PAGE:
Keywords

Decolonization Fecal microbiota transfer (FMT) Fecal microbiota transplant Intestinal microbiota Multi-drug-resistant (MDRO) bacteria Reservoir 

Key Summary Points

The human gut acts as a major reservoir of MDR bacteria, where they overgrow and share genetic determinants of resistance with other species, perpetuating their spread.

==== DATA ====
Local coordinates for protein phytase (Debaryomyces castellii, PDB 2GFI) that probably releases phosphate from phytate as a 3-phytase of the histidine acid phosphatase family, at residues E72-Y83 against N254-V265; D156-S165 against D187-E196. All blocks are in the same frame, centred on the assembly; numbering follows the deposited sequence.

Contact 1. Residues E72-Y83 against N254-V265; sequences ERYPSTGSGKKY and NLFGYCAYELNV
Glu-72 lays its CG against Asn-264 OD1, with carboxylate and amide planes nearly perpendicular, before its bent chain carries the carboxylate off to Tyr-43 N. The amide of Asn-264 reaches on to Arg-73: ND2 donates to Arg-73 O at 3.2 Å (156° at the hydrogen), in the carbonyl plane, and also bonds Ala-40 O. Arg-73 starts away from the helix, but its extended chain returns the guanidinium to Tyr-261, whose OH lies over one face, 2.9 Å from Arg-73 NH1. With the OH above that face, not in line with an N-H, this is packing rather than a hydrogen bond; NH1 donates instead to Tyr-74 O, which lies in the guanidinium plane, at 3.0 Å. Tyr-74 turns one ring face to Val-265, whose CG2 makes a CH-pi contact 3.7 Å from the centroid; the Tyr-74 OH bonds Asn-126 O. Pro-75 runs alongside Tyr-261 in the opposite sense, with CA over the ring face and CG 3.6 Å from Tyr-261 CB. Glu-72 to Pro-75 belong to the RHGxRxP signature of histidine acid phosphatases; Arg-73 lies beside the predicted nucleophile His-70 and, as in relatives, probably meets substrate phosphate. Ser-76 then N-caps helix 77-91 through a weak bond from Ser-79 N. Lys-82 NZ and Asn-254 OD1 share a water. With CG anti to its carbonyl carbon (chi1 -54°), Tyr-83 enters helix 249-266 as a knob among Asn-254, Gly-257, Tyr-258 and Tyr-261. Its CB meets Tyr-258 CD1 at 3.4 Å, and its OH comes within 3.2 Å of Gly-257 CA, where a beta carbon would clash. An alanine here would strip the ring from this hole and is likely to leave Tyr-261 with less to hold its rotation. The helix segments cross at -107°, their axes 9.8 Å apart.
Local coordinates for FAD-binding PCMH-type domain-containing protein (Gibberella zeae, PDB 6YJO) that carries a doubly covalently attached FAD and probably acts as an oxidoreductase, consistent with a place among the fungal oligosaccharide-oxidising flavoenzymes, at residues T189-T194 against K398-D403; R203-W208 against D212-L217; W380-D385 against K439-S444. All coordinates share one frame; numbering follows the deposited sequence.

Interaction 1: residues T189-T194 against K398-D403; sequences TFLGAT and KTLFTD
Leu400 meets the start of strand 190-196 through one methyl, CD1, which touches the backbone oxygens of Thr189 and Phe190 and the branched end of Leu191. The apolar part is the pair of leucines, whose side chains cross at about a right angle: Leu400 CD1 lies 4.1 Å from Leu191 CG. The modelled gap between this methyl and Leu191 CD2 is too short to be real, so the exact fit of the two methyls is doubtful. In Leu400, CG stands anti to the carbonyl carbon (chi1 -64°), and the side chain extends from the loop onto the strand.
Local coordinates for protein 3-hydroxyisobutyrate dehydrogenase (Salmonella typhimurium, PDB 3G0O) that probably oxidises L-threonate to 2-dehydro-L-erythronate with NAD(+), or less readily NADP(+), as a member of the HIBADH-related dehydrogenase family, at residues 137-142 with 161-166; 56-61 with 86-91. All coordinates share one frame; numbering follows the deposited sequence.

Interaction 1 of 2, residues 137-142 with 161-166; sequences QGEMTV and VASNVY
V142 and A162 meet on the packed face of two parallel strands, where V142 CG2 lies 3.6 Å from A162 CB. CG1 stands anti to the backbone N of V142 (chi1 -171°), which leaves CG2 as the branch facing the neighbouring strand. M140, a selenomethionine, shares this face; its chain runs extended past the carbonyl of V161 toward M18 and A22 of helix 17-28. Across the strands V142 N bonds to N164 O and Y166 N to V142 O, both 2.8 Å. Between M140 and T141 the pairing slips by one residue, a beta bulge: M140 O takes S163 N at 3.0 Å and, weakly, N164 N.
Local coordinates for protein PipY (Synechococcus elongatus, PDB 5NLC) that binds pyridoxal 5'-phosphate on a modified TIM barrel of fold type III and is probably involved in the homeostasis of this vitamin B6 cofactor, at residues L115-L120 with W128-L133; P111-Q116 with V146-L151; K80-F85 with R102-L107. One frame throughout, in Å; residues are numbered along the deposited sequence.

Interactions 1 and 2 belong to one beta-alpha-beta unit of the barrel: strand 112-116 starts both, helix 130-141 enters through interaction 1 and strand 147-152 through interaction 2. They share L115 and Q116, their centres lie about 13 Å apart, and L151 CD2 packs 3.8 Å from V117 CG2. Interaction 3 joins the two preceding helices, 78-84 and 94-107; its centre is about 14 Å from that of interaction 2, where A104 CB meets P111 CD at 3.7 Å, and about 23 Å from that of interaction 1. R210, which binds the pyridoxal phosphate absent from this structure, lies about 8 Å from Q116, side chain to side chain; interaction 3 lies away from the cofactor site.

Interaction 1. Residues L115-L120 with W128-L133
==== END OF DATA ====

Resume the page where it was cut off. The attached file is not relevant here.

The most common strategy for gut decolonization is the use of oral, non-absorbable antibiotics, although fecal microbiota transference (FMT) is a promising intervention.

We summarize 145 FMTs performed for intestinal decolonization of MDR bacteria in the last 5 years from 25 publications.

According to our analysis, FMT was significantly more successful against GPC than GNB, with no antibiotic consumption after FMT in the case of concomitant CDI and in older versus recent reports.

Introduction